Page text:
and in-person post-workshop surveys on paper. We conducted online follow-up surveys
approximately 15 months after the workshop, so that participants could report on their
teaching in the intervening academic year. Survey instruments are available as an
appendix to the workshop evaluation report
(Hayward and Laursen 2014)
. From the
139 attendees at the three workshops, we received 124 pre-workshop surveys (89 %)
and 125 post-workshop surveys (90 %). For 1-year follow-up surveys, 96 individuals
(69 %) responded. We use the words Bparticipants^ or Battendees^ to refer to all 139
individuals, whereas Brespondents^ refers only to those who completed the surveys. All
surveys included unique, anonymous identifiers that allowed us to match pre-, post-,
and follow-up survey responses for each individual. Because we could match surveys
but not identify individuals, one person who attended two workshops may have been
included twice. Due to incomplete responses on the identifier questions, not all surveys
were successfully matched, but overall rates of response matching were high, as
presented in Table 1. Overall this high response rate means that responses can be fairly
generalized to the workshop population, and thus the findings are not strongly biased
by sub-groups such as adopters versus non-adopters.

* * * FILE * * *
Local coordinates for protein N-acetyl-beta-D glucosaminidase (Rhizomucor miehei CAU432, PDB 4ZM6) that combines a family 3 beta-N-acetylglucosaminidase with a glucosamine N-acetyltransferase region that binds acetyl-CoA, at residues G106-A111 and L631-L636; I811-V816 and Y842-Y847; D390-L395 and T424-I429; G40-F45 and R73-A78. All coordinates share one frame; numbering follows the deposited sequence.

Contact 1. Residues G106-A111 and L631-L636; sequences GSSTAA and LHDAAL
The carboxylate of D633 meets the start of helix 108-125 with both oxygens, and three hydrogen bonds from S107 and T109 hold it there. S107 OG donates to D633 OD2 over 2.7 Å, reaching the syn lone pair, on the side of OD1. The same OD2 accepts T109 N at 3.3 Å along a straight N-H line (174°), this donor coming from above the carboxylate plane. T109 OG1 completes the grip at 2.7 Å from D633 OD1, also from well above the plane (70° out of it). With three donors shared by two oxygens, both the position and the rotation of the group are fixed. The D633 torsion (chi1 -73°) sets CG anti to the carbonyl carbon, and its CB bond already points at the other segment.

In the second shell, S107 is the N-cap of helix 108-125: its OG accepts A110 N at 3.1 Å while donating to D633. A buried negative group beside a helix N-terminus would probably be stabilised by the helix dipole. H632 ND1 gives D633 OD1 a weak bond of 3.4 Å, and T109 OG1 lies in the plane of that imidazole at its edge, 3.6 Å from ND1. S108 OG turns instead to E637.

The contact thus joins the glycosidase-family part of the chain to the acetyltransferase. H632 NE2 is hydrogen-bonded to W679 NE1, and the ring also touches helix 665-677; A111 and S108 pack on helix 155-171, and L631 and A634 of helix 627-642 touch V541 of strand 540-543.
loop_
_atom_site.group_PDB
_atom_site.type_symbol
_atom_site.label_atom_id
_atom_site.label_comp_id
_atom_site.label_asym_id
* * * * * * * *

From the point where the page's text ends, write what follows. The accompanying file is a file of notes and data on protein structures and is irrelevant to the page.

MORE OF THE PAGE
The surveys included quantitative items and open-ended questions aimed at both
evaluating workshop delivery and understanding the impact the workshops had on the
participants’ teaching. Items were developed to monitor participants’ self-reported
knowledge, skills, and beliefs about inquiry-based learning, as well as their motivation
to use inquiry methods and their perceptions of the overall quality of the workshop. For
example, on all three surveys, participants assessed their current knowledge of IBL on a
scale of 1 to 4 (1=None, 2=A little, 3=Some, and 4=A lot).
To measure impact of the workshops on their subsequent teaching, we asked
participants to report both directly and indirectly whether or not they had implemented
IBL. We measured implementation directly through a multiple-choice question on the
follow-up survey asking participants if they had implemented no IBL methods, some
IBL methods, one full-IBL class, or more than one full-IBL class. We measured IBL
implementation indirectly through comparing changes in instructors’ reported
frequencies of use of specific teaching practices that were probed on both pre-workshop and
follow-up surveys. Available research indicates that self-report is most accurate when it